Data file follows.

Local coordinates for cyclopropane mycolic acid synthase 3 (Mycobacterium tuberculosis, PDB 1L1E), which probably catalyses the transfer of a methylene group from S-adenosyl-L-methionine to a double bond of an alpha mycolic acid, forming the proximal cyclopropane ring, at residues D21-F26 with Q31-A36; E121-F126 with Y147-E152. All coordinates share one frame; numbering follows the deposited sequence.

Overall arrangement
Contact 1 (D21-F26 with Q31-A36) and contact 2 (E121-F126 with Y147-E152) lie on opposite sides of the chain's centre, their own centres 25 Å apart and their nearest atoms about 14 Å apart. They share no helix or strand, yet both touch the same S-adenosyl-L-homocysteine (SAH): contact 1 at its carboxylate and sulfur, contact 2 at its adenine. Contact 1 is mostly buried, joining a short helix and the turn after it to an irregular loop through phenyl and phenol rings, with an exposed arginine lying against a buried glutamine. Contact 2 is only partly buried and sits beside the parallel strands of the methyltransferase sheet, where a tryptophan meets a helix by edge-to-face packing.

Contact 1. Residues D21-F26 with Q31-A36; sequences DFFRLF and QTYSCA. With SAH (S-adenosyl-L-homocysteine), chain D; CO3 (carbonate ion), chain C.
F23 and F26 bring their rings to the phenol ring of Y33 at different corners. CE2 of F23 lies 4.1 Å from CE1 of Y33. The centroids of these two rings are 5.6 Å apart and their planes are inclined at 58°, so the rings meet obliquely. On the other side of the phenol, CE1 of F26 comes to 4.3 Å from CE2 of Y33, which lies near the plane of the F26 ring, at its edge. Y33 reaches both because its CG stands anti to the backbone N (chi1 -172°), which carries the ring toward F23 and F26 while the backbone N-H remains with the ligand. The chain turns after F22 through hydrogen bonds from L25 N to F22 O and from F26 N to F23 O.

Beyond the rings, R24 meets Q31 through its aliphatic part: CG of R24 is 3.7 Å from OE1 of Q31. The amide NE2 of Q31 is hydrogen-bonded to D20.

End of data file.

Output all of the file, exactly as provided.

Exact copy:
Local coordinates for cyclopropane mycolic acid synthase 3 (Mycobacterium tuberculosis, PDB 1L1E), which probably catalyses the transfer of a methylene group from S-adenosyl-L-methionine to a double bond of an alpha mycolic acid, forming the proximal cyclopropane ring, at residues D21-F26 with Q31-A36; E121-F126 with Y147-E152. All coordinates share one frame; numbering follows the deposited sequence.

Overall arrangement
Contact 1 (D21-F26 with Q31-A36) and contact 2 (E121-F126 with Y147-E152) lie on opposite sides of the chain's centre, their own centres 25 Å apart and their nearest atoms about 14 Å apart. They share no helix or strand, yet both touch the same S-adenosyl-L-homocysteine (SAH): contact 1 at its carboxylate and sulfur, contact 2 at its adenine. Contact 1 is mostly buried, joining a short helix and the turn after it to an irregular loop through phenyl and phenol rings, with an exposed arginine lying against a buried glutamine. Contact 2 is only partly buried and sits beside the parallel strands of the methyltransferase sheet, where a tryptophan meets a helix by edge-to-face packing.

Contact 1. Residues D21-F26 with Q31-A36; sequences DFFRLF and QTYSCA. With SAH (S-adenosyl-L-homocysteine), chain D; CO3 (carbonate ion), chain C.
F23 and F26 bring their rings to the phenol ring of Y33 at different corners. CE2 of F23 lies 4.1 Å from CE1 of Y33. The centroids of these two rings are 5.6 Å apart and their planes are inclined at 58°, so the rings meet obliquely. On the other side of the phenol, CE1 of F26 comes to 4.3 Å from CE2 of Y33, which lies near the plane of the F26 ring, at its edge. Y33 reaches both because its CG stands anti to the backbone N (chi1 -172°), which carries the ring toward F23 and F26 while the backbone N-H remains with the ligand. The chain turns after F22 through hydrogen bonds from L25 N to F22 O and from F26 N to F23 O.

Beyond the rings, R24 meets Q31 through its aliphatic part: CG of R24 is 3.7 Å from OE1 of Q31. The amide NE2 of Q31 is hydrogen-bonded to D20.